Decorating for Dummies

This cluster of Belgian wig moulds (circa 1890) would look great on a console. $899

Make that decorating with dummies. Mannequins and dress forms seem to be quite the design fetish du jour these days as many interior designers seem to be utilizing them more and more in their projects  as unique accents and alternative works of art.  I confess to a personal fascination with them myself as to me, they represent existential manifestations of our alter egos. There is something so poetic about the stillness and muteness of these arresting human forms that seem to evoke a profound sense of vulnerability and fragility.  I can easily see why they have historically inspired artists to use them as poetic apparitions in order to relay social and political commentary.

Originally created for commerce, mannequins and dress forms gradually found an evolution into the art world. They were countlessly used as haunting metaphysical subject matter in many works of fine art and photography notably created during the Dada and surrealist art movements of the mid-20th century.  The most famous artists utilizing the subject of mannequins sometimes disfiguring them in order to relay an allegory of the human condition were Giorgio de Chirico, founder of the metaphysical art movement (pittura metafisica), Max Ernst, Marcel Duchamp along with photographers Clarence John Laughlin and Man Ray, to name just a few.
"The Disquieting Muses"
by Georgio de Chirico
The current trend of using mannequins in interior design tends to elicit more of a light-hearted and humorous response rather than a philosophical or political one as a work of art might do. As the profession of Interior design most assuredly encompasses many aspects of fine art theory and philosophy, it differs in that it is a trade created solely for clients. It is another form of art, but in the end, dictated mostly by practical concerns. Having been originally been manufactured as decorative objects for commercial use, mannequins allow interior designers to insert a bit of whimsy and perhaps even a more quiet human statement into their designs.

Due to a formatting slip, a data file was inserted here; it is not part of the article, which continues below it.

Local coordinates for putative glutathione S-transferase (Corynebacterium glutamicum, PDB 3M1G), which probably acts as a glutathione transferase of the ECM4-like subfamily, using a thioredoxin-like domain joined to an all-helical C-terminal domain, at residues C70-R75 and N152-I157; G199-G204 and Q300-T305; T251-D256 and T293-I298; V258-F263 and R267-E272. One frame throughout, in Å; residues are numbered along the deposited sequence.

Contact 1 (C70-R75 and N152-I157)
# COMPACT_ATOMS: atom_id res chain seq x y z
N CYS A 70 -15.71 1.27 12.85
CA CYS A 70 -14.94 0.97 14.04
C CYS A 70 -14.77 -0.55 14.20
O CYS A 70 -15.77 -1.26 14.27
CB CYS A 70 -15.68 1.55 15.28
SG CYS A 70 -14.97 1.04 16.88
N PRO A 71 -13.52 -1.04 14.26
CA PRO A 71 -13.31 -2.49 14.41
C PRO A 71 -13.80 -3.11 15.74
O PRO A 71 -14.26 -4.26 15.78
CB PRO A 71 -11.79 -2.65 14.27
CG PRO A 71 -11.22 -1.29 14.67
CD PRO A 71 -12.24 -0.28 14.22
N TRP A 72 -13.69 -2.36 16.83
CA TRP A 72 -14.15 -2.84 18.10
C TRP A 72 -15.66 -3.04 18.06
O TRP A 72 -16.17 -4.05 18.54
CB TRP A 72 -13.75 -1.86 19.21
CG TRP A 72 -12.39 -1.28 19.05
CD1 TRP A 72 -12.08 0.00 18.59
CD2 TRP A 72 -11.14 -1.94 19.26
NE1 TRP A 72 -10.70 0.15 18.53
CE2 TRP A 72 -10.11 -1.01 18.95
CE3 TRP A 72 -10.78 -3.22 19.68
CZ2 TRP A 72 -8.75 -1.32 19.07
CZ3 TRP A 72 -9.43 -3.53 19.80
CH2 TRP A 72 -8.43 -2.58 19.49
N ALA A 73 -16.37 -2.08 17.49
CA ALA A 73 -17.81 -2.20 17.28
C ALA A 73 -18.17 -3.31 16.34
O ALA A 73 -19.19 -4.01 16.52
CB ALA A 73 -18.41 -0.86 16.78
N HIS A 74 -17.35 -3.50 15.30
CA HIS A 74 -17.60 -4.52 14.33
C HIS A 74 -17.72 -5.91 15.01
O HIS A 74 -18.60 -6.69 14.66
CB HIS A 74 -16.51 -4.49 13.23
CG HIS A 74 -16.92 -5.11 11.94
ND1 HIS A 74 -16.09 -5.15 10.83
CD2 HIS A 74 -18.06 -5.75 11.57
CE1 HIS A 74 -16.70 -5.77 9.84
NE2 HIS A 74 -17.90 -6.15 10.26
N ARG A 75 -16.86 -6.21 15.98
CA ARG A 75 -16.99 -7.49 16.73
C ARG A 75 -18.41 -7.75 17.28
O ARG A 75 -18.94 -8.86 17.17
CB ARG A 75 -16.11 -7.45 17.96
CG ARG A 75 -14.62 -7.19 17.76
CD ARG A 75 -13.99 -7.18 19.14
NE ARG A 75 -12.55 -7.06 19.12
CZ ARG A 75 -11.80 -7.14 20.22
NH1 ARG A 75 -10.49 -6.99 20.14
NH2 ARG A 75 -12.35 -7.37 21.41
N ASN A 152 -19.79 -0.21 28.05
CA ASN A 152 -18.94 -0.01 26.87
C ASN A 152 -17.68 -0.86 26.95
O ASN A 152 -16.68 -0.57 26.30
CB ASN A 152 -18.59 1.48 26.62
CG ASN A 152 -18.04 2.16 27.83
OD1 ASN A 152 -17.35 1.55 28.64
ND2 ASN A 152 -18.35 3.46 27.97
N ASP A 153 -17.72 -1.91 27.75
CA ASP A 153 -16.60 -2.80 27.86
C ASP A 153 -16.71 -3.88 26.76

Weathered mannequin
Dress forms and mannequins add a unique addition to any room, not to mention acting as conversation pieces. Much of the fascination of them lies in the fact that they exist both as utilitarian and sculptural objects. They can be placed in the bedroom, used to drape a beautiful shawl, fill in an unused corner to stand alone or maybe be grouped within a variety of differing sizes and shapes in order to make a unique design and artistic statement.
Elegant apartment in France
Isn't this fascinating that the wicker dress form and iron chair mimic and complement each other at the same time? They have been brought together as an odd couple to create a marriage of lightness and elegance offset by the charming vintage-style shoes.

Angel dress form, $145

Mannequin with cone and sphere by Man Ray

Vintage hat mannequin head.

Broken Mannequin, $13.95

 Flank these on either side of a modern
white sofa accented with black pillows.

Zig-Zag Dress form, $300

Mannequin hand, $275

I found this doll-like bevy of lovely vintage mannequin heads and small mannequin all for sale on Ebay.
Robert Doisneau, Paris, 1968

Manuel Abravo,
 "Mannequin with a Voice", 1930-35


1950's shop display mannequins, $499

  "Mano" Roubini rug.
 To the trade.

Mannequin cushion, 49 British pounds.

James Dean


Buster Keaton and twin friend
Mannequin and Sculpture, 1940's.
I love this photo. Possibly shot for a fashion publication, it is an exquisite example of alternative reality.  There is profound poignancy represented in this image as the seemingly perfect fashion mannequin seems to be the one full of human emotion. She looks to be ironically eyeing the fuller figured feminine torso with envy.  It's as if we can read her mind and she is saying: "If only I could be a real woman". 
This art mannequin
belonged to my father.

Edith Head

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